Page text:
Alma looked away, studying the creek bed below and the cattle in the rich grass beside it. It was fine ranch land, this upper section of the Moreno Valley. Richer in some ways than the land she and her brother ranched in the lower part of the valley. The Taos Valley was well enough. It certainly had beautiful pasture land. But it was dryer there, and hotter in summer. It wasn’t the Moreno, with its green, high-mountain beauty, narrow meandering streams, and cool summer breezes. If she were Kathy, it would be hard indeed to leave such a place.

But then Kathy took a deep, ragged breath. “I have misunderstood my own heart,” she said. “And angered and insulted Peter’s family. Oscar is a proud man and his wife is even prouder. She dislikes me because I am not Pueblan. Now she will have even more reason to object to me.” She turned to her friend, tears welling again. “Oh, Alma, what have I done? They will never forgive me for this!”

* * * *

Three weeks later Kathy paid an unexpected visit to the lower valley. Alma was in the bare yard of the cabin she shared with her brother on the hillside overlooking the head of the Cimarron Canyon, but for once she was paying no attention to the scenic valley before her. Instead, she was carefully following the directions of the old curandera Guadalupita Otero, learning to make soap from yucca roots.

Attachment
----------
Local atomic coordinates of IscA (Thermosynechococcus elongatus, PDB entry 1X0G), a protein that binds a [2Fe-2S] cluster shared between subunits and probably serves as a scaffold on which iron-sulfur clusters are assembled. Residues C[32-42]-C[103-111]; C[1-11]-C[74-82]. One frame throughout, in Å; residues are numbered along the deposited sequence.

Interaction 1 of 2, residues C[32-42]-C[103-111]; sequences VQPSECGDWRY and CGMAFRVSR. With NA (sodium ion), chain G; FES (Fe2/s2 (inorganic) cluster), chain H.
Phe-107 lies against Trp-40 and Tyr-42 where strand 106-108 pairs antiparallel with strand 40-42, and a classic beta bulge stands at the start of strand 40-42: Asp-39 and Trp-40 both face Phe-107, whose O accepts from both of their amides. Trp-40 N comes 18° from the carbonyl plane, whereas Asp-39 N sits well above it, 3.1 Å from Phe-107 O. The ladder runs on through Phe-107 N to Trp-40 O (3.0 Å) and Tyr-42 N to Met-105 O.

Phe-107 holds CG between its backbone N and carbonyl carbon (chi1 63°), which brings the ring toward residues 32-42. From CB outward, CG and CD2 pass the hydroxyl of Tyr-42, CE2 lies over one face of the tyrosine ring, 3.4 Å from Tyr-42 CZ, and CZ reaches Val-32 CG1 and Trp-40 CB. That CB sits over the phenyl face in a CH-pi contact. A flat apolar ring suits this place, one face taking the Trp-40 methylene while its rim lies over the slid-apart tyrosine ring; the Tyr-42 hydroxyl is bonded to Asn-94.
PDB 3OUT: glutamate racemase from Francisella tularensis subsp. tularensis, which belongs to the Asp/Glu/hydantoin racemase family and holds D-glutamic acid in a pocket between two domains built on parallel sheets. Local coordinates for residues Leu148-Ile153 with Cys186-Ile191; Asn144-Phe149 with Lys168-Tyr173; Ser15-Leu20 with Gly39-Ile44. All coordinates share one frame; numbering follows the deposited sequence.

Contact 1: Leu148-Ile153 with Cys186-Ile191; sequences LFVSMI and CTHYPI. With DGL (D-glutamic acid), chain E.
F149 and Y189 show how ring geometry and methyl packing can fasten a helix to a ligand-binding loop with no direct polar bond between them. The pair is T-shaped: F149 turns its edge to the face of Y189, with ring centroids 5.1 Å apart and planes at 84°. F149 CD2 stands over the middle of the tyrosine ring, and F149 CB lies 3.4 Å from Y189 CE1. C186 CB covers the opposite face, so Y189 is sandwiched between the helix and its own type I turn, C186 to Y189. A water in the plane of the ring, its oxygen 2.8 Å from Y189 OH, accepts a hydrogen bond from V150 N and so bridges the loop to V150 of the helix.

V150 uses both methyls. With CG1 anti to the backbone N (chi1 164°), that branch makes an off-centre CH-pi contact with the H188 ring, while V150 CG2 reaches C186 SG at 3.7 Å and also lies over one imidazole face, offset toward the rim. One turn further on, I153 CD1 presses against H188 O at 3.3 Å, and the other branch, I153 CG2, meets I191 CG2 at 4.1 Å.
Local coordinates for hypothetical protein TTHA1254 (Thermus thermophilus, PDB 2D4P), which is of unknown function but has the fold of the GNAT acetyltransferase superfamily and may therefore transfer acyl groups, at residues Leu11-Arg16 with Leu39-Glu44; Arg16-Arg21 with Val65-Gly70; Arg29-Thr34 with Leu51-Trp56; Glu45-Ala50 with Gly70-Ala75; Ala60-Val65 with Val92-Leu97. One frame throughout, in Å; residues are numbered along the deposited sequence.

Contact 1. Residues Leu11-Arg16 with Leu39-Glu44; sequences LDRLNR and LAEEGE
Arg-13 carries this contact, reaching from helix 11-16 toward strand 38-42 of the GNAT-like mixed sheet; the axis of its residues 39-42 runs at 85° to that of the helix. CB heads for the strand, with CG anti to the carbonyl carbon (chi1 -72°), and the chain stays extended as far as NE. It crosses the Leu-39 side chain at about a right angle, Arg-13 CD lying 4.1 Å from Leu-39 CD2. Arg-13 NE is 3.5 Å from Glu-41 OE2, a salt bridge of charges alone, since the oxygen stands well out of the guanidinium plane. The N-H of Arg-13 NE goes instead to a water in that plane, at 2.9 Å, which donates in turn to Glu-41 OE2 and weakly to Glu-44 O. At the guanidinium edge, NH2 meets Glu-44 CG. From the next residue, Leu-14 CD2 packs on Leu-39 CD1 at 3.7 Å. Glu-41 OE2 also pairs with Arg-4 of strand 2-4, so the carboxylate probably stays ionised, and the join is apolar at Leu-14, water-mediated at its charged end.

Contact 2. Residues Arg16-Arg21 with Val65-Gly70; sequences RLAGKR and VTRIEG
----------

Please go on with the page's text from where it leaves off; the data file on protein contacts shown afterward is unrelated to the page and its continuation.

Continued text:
As they did every summer, the Taos folk healer and her son’s family had camped at the eastern end of Six Mile Creek, southwest of Alma and Andrew’s cabin, to graze their sheep and goats and take in the cool mountain air. Alma had happened upon Guadalupita on a nearby hillside, struggling to carry a large basket of yucca roots. As they carried the basket between them down the hillside, the old woman had explained that she would make soap from the roots and Alma had asked to be taught the process. Now they were carefully chopping the peeled and slippery chunks and mixing them into a pot of water simmering over a fire in the yard.

When Kathy arrived, they took a break inside, out of the sun, and Alma used a bit of precious sugar to sweeten the wild mint tea she’d brewed that morning. “I haven’t had time to chill it in the stream,” she apologized.

“It is better for you warm,” Guadalupita said.

Kathy nodded absently. She sipped her tea and looked at the floor.

“How is everything up at the ranch?” Alma asked. She looked more closely at her friend and the pensive tilt of her blond head. “Are you well?”

Kathy looked up and glanced from Alma to the old lady, then to Alma again.